Deus Ex: Invisible War
The original received countless awards, and the sequel was highly anticipated - but can Invisible War live up to its predecessor's legacy?
FPS / RPG
By Ben S. Dutka
After a wagonload of various awards, Deus Ex became more than just a cult phenomenon that successfully fused the FPS and RPG genres. Fans wanted a sequel immediately, but all good things come with time. A few years later, the gaming public got what they wanted, as Invisible War was released for the PC and Xbox platforms. It's time to see if the sequel accomplishes the daunting task of living up to the original.
Deus Ex was not known for its revolutionary graphics, but they were excellent for the time. The same can easily be said of Invisible War. While no one will say that it is one of the best graphical representations of 2003, few will argue against the fact that the visuals are both solid and effective. The futuristic environment is both dark and foreboding, colored mostly in dark blues, grays, and browns. The human characters are depicted well, despite the hard lines that dominated the angular bodies and faces of each NPC.
The nasty mutated creatures that you occasionally run into aren't the scariest or the best designed, but they are rarely your primary targets, and are only encountered every once in a while. All in all, the graphics of Deus Ex: Invisible War are very good, and the consistency and high level of quality is greatly appreciated. They fall short of spectacular, but still maintain that coveted "excellent" status.
Sound is essential when it comes to games played in the first-person, primarily because the sound effects should pull you into the action in much the same way that first-person view does. There is a slight problem when it comes to the effects, but it has nothing to do with the clarity, which is mostly perfect. While the graphics display sweeping consistency throughout the game, the sound effects can be affected by some serious volume inconsistencies.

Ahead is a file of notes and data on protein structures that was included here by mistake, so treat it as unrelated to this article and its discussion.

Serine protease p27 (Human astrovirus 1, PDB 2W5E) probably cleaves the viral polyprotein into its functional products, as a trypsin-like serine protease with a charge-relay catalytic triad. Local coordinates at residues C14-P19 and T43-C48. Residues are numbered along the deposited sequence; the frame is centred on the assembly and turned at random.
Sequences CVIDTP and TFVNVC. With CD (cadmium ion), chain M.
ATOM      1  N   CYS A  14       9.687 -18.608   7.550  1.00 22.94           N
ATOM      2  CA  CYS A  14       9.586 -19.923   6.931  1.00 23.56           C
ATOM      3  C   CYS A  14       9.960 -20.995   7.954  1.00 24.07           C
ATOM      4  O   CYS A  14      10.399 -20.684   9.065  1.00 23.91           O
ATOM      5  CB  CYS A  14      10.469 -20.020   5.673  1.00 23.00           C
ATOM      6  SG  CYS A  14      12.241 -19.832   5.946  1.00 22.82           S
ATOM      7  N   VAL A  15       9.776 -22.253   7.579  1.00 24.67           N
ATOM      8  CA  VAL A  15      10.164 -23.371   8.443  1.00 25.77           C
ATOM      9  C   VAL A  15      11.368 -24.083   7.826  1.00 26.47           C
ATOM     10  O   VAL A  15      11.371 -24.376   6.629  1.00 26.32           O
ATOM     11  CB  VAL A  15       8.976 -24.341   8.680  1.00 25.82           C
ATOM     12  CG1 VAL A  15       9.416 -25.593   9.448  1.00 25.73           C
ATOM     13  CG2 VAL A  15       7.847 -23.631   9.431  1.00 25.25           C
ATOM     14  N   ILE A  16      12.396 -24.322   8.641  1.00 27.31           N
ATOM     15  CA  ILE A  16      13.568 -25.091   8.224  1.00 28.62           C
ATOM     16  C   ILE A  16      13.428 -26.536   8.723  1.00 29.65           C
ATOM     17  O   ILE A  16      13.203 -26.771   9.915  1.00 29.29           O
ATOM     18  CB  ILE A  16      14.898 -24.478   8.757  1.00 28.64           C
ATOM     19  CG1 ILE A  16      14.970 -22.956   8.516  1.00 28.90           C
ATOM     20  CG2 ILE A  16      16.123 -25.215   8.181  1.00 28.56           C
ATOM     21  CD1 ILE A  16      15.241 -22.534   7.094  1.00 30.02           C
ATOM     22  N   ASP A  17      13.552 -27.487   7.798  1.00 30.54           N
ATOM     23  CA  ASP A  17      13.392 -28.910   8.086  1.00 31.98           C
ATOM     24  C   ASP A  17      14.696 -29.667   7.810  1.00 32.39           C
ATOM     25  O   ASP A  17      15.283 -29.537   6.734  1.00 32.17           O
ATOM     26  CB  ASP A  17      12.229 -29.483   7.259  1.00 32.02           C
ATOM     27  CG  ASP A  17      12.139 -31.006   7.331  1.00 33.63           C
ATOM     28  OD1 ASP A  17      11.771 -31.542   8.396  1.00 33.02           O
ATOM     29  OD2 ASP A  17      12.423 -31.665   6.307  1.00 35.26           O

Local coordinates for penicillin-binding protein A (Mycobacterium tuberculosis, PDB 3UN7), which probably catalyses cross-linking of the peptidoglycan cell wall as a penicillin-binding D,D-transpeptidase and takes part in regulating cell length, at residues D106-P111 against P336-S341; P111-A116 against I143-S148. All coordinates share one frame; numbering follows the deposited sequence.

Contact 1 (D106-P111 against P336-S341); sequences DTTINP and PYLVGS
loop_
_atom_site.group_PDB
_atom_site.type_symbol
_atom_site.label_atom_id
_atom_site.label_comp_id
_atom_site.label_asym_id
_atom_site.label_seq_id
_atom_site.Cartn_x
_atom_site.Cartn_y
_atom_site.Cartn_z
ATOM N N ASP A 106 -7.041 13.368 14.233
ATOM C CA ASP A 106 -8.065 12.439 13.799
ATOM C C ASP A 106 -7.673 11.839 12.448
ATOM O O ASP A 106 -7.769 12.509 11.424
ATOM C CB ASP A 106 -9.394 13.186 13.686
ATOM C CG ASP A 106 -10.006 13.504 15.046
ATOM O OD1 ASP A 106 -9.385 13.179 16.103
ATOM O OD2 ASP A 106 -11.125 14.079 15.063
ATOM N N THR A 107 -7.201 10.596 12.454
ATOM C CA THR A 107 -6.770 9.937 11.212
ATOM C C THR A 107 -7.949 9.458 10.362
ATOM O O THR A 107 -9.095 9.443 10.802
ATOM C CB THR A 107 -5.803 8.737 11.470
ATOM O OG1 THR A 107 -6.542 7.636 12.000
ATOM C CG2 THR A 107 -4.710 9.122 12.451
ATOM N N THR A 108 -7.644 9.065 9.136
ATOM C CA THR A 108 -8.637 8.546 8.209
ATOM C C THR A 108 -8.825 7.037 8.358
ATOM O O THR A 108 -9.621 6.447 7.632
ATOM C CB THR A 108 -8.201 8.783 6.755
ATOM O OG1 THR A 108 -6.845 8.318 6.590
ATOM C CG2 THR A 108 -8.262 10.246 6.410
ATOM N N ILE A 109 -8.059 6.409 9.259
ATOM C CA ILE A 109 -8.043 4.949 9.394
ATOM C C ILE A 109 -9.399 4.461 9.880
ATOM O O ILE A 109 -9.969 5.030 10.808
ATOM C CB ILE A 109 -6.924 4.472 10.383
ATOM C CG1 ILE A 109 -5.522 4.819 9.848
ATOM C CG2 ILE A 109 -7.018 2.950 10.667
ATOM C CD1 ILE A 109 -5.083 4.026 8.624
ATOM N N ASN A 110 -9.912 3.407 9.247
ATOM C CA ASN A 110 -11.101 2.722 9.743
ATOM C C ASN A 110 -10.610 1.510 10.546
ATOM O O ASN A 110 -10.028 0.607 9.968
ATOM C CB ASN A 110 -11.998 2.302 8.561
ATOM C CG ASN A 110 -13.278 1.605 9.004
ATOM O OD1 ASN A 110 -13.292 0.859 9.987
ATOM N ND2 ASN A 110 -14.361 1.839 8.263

During moments of intense action, the sound effects have the tendency to get muddled and blended together. The soundtrack doesn't have the same difficulty, but then again, it isn't as much of a focal point. There are no memorable tracks in Invisible War, and the low-pitched, sometimes plodding tracks can have a negative impact on the overall experience. However, they do fit well with the format and style of the game, and despite a few inaccuracies, gel fairly well with the gameplay.
Speaking of gameplay, it is an area where the original excelled. The sequel is not much different, and many of the same tricks and gadgets are present. For example, fans will recognize the Multitools, used to bypass electronic locks and keypads, the EMP grenades, used to disable bots, and several of the biomodification implants. However, the skill system from the original has disappeared, to be replaced with a slightly more simplified modification and customization format.
You will find and buy two different kinds of biomodification canisters in the game, Standard, and Black Market. These are used to upgrade a particular skill or ability. Each implant has three unique sets of skills; the first two are upgraded by using a Standard canister, the third by a Black Market canister. Each individual skill can be upgraded to Level 3. Thermal Cloak, Neural Interface, and Regeneration are just a few of the skills you may have at your disposal.
The most alluring part of Deus Ex: Invisible War is the mostly free-roving gameplay that allows the player to use these learned abilities in very different and very unique ways. The person that masters Bot Domination, Regeneration, and Thermal Cloak will approach certain levels very differently than the player who relies on a different set of focused skills. You sculpt the character's offense and defense simply by analyzing what kind of player you are.
As you progress through the game, you will take on many missions that you don't necessarily have to finish. Some are like side-quests in that they do not have an impact on the direction you take in the game, while others are plot-specific and require you to make a decision that will change your immediate future. For instance, the missions you take on from the QueeQueg's coffee stands will not matter in the long run, but they are great ways of getting extra items and credits.